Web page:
Copy forwarded with compliments to the Secretary to the Government of Bombay, Home
Department.

                           [H. D. (Spl. Br.), File No. 800 (40) (14), p. 109]
                                                                YERAVDA CENTRAL PRISON
                                                                   19th August 1933
Dear Sir,
      Col. Martin has kindly given me a copy of your reply to my letter of the 17th instant addressed
to him. I regret to observe that your reply realises my
                                                  295


worst fears. Where I thought there was a possibility of a more favourable construction on some of
the points, your reply now makes it clear that there was no warrant for any such construction. It
therefore becomes unnecessary for me to take up the various points in your letter.
        But I have now understood through Mr. Andrews that the difficulty in the way of Government
carrying out the orders of the Government of India to which I have already referred is that instead of
being a State Prisoner I am now a convicted prisoner. If that be the cause for a radical departure
from a policy explicitly laid down by the Government, not by way of concession, but as the
Government of India have admitted, " because it is necessary that he (I) should have freedom in
regard to visitors and correspondence on matters strictly limited to removal of untouchability", "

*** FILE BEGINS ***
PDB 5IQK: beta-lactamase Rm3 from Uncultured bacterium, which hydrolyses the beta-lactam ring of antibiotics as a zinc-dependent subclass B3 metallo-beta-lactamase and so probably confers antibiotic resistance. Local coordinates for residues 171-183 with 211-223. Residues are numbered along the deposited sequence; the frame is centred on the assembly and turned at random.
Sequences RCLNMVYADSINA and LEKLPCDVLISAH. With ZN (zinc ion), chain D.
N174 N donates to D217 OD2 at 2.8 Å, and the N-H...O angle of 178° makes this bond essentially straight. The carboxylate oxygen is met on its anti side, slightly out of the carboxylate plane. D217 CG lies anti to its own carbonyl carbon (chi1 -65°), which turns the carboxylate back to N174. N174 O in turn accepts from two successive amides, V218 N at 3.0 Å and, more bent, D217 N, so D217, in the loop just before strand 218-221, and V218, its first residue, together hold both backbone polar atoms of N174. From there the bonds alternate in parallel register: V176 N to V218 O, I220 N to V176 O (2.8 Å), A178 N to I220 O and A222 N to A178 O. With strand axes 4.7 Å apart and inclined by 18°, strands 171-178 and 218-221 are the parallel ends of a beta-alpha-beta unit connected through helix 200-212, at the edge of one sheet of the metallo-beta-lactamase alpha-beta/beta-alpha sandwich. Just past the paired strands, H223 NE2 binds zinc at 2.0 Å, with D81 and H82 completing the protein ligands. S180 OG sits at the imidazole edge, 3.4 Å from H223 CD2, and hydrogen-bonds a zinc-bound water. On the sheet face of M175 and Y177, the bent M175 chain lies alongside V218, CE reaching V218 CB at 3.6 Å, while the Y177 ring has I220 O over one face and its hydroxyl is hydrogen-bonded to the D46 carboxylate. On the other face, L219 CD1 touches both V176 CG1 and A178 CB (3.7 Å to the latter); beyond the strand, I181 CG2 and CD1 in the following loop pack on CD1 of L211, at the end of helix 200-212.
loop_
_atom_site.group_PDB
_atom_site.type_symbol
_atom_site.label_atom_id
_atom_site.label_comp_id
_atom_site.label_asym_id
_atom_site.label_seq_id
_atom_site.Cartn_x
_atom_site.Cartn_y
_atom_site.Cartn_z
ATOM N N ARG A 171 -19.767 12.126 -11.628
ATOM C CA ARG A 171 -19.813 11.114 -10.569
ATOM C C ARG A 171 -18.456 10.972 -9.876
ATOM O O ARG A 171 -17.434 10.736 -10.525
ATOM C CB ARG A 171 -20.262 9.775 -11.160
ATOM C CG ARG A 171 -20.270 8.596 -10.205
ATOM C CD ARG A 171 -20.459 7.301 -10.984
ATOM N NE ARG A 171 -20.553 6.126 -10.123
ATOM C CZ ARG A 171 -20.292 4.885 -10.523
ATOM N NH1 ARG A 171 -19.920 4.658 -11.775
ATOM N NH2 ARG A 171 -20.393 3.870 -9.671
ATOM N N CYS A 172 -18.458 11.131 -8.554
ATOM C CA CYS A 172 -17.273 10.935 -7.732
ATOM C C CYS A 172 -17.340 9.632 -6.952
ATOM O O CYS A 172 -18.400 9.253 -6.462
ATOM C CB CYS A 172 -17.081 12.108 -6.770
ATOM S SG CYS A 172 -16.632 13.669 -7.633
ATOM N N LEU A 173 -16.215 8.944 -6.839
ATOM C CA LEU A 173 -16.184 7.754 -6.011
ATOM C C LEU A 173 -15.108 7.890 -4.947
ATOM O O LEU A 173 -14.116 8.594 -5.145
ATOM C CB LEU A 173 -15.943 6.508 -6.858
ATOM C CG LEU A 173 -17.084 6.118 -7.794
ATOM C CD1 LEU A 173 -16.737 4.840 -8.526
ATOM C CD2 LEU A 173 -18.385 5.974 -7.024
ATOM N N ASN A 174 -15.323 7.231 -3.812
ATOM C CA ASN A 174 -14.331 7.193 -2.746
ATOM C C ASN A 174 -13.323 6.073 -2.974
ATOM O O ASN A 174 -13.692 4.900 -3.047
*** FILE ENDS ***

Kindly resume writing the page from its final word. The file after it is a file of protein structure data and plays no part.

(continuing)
there being no restrictions on publicity ", I cannot understand how what was considered to be
necessary for me becomes any the less necessary now, by reason of my being a convicted
prisoner, just as Government have recognised my physical wants and satisfied them in spite of my
being a convict, even so I venture to submit that my spiritual wants regarding untouchability demand
full recognition from Government.
        The last paragraph of your letter grieves me. The reminder contained in it comes as an added
injury to my wounded soul, for I have stated to Government more than once that civil disobedience
under circumstances like the present is a part of my creed. But I recognise that what I consider as a
perfectly lawful and moral activity, Government consider as unlawful and probably even immoral. I
must therefore be content to be their prisoner not merely for the natural term of the present
confinement, but for such time as India comes to her own if I live long enough to see that day if, that
is to say, there is any possibility still left of Government fulfilling their solemn obligation and my
coming safely out of the ordeal through which I am going.
                                                                      Yours sincerely,
                                                                    (Sd.) M. K. GANDHI.
      The Secretary to Government,
        Home Department, Poona.

                           [H. D. (Spl. Br.), File No. 800 (40) (14), p. 113]
                                                                YERAVDA CENTRAL PRISON
                                                                   19th August 1933
Dear Col. Martin,